Journeys Into The Millennium
Where will you be on December 31, 1999? How about hopping aboard a cruise ship in November for a 127-day round-the-world adventure, visiting Tunisian deserts, Chilean fiords, and Australia's Great Barrier Reef, then bringing in the new millennium in Santiago, Chile. Or perhaps you'd rather explore the steamy volcanic region of Siberia and enjoy New Year's Eve in a Russian night club, then jet across the international date line to Alaska to celebrate the coming of the millennium once again. Or maybe the wonders of ancient Egypt are more your style. You could ring in the New Year at the Karnak Temple in Luxor, then spend the first day of the new Millennium exploring King Tut's tomb and the temple of Queen Hatshepsut. Or perhaps your ideal would be experiencing sunrise on New Year's Day at the top of Mount Kilimanjaro.
These are only a few of the exotic options available to you when you're planning your New Year (and New Millennium) celebration. And folks in the travel industry are betting that people will set aside worries of Y2K computer bug transportation snarls, and take off for an epic journey. "There is no doubt that there is a public fascination with the biggest change to our calendars in a thousand years," said Mike Spinelli, president of the American Society of Travel Agents, "and as a result, there is a growing desire to be somewhere special to ring in New Year's 2000."
The reasons for undertaking such a special excursion are many. Some people just want to do something special to commemorate this once-in-a-lifetime occurrence. "There is a certain excitement that comes with round numbers," said David Kessler, executive administrator of The Center for Millennial Studies at Boston University. "They're just waiting to have meaning attached to them, and humans are really great at attaching meaning to things."
Others are finding religious or spiritual significance in the big calendar change, since the year 2000 is supposed to mark the two-thousandth anniversary of Jesus' birth. "Millennial years are pilgrimage years," said Kessler. In this spirit, Christian tour companies are making arrangements to shuttle pilgrims to Israel in the year 2000, and travelers are flocking to Oberammergau, Germany. After being devastated by the bubonic plague in 1634, the small town began putting on the Passion Play, a dramatization of the life of Jesus, every ten years. It's now performed at the beginning of each decade, and the performances from May to October of the year 2000 are expected to be extremely popular.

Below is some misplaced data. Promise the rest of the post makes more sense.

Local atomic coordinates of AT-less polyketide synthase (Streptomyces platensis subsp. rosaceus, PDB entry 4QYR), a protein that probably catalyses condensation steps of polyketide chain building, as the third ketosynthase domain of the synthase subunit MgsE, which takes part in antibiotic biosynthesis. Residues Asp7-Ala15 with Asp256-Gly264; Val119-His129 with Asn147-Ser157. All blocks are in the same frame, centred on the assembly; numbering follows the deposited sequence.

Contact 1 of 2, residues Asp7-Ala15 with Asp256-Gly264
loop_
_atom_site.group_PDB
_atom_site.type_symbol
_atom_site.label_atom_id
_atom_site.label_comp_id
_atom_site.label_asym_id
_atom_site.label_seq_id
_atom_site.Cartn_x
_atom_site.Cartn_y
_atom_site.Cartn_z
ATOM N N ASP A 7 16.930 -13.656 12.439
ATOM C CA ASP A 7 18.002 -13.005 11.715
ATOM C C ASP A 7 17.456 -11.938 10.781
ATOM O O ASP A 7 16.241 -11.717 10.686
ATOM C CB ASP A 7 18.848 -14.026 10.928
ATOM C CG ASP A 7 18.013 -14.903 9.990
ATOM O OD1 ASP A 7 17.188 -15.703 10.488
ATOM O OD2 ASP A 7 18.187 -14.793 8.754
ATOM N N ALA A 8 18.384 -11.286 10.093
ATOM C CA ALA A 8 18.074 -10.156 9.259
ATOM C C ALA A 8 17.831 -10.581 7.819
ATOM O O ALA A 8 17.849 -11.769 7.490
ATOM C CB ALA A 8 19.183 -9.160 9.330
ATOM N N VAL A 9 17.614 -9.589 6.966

Folks with survivalist tendencies may have an entirely different rationale for spending New Year's Eve in some remote location. Fear of the consequences of the Y2K computer bug, which may affect everything from air traffic control systems to elevators, is driving some people out into the wilderness, where they won't be affected by possible mayhem on New Year's Day. Real Goods, a supplier of solar energy systems, says that eight out of every ten phone calls to its renewable energy department have been inquiries about Y2K and disaster preparedness. Even if you're not worried about civilization collapsing on New Year's Day 2000, it would be a good idea to be aware of possible snags in your travel plans. "Maybe you want to get to wherever you're traveling before midnight on the thirty-first," said Kessler, adding that it wouldn't hurt to call your airline and airport and ask them if their computer systems are ready for the year 2000.
It may seem like there's plenty of time until the turn of the millennium, but you'd better start making those phone calls and making plans now. Patty Zinc of CMH Helihiking, an organization that flies travelers up to lavish lodges on remote mountaintops, says they're nearly completely booked during that time. "The new millennium presents a unique opportunity for travelers to fulfill their favorite vacation fantasies at sea and on land," said Bonnie Ammer, president of Fodor's Travel Publications. "With so much more to see and do, travelers need to research and plan now to take advantage of the diverse world-wide travel opportunities that the new millennium has to offer."
Special thanks to the Center for Millennium Studies at Boston University for help with this article.
Details mentioned in this article were accurate at the time of publication